Page last updated at 10:56 GMT, Wednesday, 17 March 2010

Monkeys learn more from females

By Victoria Gill
Science reporter, BBC News

Vervet monkey

Monkeys pay more attention to females than to males, according to research.

Scientists studying wild vervet monkeys in South Africa found that the animals were better able to learn a task when it was demonstrated by a female.

The team compared animals' responses to demonstrations of a simple box-opening task, which was demonstrated either by a dominant male or female monkey.

Their findings are described in the journal Proceedings of the Royal Society B.

Biologist Erica van de Waal, from the University of Neuchatel in Switzerland, and her team, studied six neighbouring groups of wild vervet monkeys in South Africa's Loskop Dam Nature Reserve.

They gave the monkeys boxes containing fruit, which had doors on each differently coloured end.

During an initial demonstration, the researchers blocked one of the doors, so there was only one correct way to solve the box-opening puzzle and access the fruit reward.

Vervet monkey opening fruit box

For three of the groups, a dominant male monkey was selected as a "model" to demonstrate the task and for the other three a dominant female was chosen.

"The models learned by trial and error how to open the box," explained Ms van de Waal. "Once they understood how to pull or slide the door open we let them perform 25 demonstrations."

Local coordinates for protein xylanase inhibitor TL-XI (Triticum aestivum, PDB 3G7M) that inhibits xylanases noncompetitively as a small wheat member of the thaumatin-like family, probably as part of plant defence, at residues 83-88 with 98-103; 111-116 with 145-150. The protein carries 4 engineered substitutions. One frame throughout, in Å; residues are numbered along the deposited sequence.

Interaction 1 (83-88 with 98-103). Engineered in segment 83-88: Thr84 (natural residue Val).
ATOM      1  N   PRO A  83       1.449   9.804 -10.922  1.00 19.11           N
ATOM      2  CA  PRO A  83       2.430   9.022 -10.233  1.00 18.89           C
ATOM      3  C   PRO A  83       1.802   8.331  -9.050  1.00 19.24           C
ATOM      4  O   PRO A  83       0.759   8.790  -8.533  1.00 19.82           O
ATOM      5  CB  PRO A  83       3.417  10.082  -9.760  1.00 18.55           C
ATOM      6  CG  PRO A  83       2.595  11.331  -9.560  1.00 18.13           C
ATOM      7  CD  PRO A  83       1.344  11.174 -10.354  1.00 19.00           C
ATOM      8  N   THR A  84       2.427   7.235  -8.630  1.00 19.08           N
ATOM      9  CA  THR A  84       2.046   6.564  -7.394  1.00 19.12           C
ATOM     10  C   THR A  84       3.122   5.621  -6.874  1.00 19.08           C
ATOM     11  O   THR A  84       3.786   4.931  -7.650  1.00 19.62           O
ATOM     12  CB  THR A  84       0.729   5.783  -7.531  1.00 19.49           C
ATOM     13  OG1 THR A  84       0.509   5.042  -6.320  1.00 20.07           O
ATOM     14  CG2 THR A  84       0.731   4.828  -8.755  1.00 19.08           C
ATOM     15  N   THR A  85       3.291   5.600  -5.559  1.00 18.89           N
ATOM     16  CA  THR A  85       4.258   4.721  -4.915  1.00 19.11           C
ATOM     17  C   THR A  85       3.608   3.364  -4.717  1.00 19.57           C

After this "demonstration phase", the other monkeys were far more likely to try - and to succeed in - opening the fruit box if their demonstrator was a female.

"We found that bystanders paid significantly more attention to female than male models," said Ms van de Waal.

"[This] seemed to be the only factor influencing this social learning."

Social bonds

Watching and learning from dominant females could be advantageous for the monkeys. While males tend to wander and find mates in other groups, females usually return to the group in which they were born.

"Females are core group members with higher social status than males, and more knowledge about food resources in the home range," explained Ms van de Waal.

She said the results revealed valuable insights into "the evolution of traditions and culture in species living in stable groups, including humans".

"To our knowledge, [this is] the first experimental field evidence for social learning in primates," she added.

"Experiments on social learning have been conducted mainly in captivity and it is time to know if the results are the same on wild animals."

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